By Duncan Evans | on July 09, 2013
Price: €1009.80 (£857) plus VAT . Upgrade from Vue 10.x €357.92 (£304) plus VAT
Company: E-on Software
Pros: Particle system now interacts with EcoSystem instances, improved material management, some tweaks to the render stack, camera attributes can be frozen, GI pre-pass rendering on RenderNodes.
Cons: Still visual glitches in Ecosystem display, cameras are crude, rain and snow are lightweight, only a few EcoParticle emitter presets included, viewport windows aren’t independent
With the twice-yearly updates to Vue, anyone not on the automatic maintenance plan has to make the call as to whether the updated version offers enough new features to warrant an upgrade.
The first thing to note about Vue 11.5 is that it updates into your existing Vue 11 folder, replacing the version there, but retaining all your files like objects and materials.
The headline addition to the feature set has to be EcoCollisions. EcoParticles were introduced in the previous version and, as expected, development has continued on this front to enable the particles to collide with EcoSystem instances. There are a small number of particle emitters included to show how they work and the particles themselves can fall, bounce and interact with other particles.
It’s the animation side that will see the best use of the particles with parameters covering how they evolve over time once emitted. The rain and snow effects interact and now have a tick box for collisions. The collision settings include resolution, face rate and maximum impact. There are further tick boxes for storing impact energies, smoothing the effects out and creating collisions with static EcoSystem instances.
Most of the other changes are relatively minor, though if you are struggling with a high-poly scene on a relatively low speed Mac then the world browser responsiveness increase will come as a welcome. On a fairly fast Mac you won’t notice much difference unless the scene is heavily loaded.
When dealing with materials the summary has been improved so that the materials can more easily be manipulated and there are some tweaks under the hood for making them more efficient. For those with network licences, the RenderNodes can be set to render the Global Illumination pre-pass and save it, speeding up future network rendering.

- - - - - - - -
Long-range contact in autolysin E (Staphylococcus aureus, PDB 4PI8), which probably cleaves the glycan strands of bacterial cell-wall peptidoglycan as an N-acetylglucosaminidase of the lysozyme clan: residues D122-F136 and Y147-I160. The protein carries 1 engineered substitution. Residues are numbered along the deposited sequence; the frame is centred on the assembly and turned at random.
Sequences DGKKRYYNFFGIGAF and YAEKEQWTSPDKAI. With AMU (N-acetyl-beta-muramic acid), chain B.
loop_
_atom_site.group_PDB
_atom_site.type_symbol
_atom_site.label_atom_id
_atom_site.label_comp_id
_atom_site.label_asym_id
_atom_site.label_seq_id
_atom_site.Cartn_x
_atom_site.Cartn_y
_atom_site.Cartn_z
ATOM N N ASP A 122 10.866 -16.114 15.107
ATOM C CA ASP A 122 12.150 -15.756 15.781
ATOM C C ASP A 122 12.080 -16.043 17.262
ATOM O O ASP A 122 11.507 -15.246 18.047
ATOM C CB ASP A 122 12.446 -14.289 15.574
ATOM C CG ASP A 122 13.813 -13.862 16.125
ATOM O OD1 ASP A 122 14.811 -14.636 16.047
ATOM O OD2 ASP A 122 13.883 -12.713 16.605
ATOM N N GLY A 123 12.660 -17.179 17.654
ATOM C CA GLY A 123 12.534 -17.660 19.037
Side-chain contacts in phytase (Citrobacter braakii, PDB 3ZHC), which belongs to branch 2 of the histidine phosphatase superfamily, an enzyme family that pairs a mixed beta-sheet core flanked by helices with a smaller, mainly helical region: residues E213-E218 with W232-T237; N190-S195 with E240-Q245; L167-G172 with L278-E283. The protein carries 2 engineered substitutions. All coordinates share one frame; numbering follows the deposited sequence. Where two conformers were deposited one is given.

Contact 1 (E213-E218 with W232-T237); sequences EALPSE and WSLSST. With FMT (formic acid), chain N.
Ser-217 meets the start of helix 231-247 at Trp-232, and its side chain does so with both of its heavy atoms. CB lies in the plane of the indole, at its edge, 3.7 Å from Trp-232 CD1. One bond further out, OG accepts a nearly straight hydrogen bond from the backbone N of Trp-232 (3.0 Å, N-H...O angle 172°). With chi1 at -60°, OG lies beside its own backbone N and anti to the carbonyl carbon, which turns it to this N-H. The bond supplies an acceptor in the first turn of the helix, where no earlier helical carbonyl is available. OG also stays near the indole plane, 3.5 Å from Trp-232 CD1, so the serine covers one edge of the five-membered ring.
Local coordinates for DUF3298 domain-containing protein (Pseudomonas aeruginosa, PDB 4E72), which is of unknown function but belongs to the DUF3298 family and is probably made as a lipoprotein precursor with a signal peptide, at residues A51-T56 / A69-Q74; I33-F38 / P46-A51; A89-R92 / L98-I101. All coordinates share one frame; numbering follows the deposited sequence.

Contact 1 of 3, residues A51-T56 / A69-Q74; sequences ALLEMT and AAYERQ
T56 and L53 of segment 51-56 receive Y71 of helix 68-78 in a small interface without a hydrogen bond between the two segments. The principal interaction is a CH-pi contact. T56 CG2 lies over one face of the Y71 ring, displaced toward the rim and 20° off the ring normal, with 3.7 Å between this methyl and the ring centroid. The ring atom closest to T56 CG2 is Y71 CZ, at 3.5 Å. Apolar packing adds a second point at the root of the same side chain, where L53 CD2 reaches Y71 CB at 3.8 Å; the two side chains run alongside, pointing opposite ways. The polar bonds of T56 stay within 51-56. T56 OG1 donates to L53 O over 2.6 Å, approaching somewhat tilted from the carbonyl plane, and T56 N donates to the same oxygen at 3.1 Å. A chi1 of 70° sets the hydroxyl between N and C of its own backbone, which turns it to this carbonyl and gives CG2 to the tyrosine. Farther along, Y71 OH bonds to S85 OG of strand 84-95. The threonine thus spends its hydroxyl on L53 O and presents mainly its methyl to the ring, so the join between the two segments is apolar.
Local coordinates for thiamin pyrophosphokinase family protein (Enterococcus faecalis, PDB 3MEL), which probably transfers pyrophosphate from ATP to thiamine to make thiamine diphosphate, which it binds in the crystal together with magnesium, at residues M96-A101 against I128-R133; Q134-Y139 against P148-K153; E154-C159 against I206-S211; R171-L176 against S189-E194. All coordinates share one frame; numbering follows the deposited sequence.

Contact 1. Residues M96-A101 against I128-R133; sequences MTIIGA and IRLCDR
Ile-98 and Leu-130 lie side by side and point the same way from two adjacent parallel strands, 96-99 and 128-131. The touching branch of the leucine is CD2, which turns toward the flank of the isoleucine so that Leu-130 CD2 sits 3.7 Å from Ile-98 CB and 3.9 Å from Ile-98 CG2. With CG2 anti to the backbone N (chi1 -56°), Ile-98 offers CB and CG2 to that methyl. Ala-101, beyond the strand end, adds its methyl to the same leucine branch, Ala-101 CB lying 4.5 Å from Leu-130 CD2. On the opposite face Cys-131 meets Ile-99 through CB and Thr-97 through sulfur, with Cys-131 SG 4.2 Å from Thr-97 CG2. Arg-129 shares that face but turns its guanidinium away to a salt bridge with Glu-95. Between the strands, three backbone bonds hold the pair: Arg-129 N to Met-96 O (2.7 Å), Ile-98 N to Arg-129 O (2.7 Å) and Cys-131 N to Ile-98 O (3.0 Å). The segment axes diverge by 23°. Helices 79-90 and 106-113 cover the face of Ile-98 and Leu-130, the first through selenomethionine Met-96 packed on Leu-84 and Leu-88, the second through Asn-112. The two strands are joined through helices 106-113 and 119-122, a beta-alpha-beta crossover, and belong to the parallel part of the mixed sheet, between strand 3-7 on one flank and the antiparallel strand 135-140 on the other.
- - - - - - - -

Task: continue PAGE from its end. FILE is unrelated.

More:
A couple of points to notice in the post-render phase include the render stack and post production. Firstly, renders can be flipped horizontally but the interesting feature is merging a couple of renders on the stack. It enables you to get some idea of the results of combining certain features, especially atmospheric ones.
The comparing option is a little strange so that instead of putting images up, full screen, side by side, the cursor hides one render and reveals the other as you move it up and down. Other new features include reloading camera settings and setting specific numbers of stacks per scene.
Also in post-production, under the post processing tick box there’s a new option for input/output on the colour channels. Either all colour channels, or separate combinations of the RGB channels can be adjusted with a filter. This could be easier to use but at least it is precise, though if you head for Photoshop as soon as the rendering is completed, rather than trying to tweak in Vue’s post-prod, then it isn’t going to get much use.
The continuation of development on the particle system is very welcome but there’s still a lot more to come from it. The rest of the improvements for this version are all customer requests and nice little additions rather than killer new features. Even though this is not a must-have upgrade, Vue remains the number one choice in digital landscapes.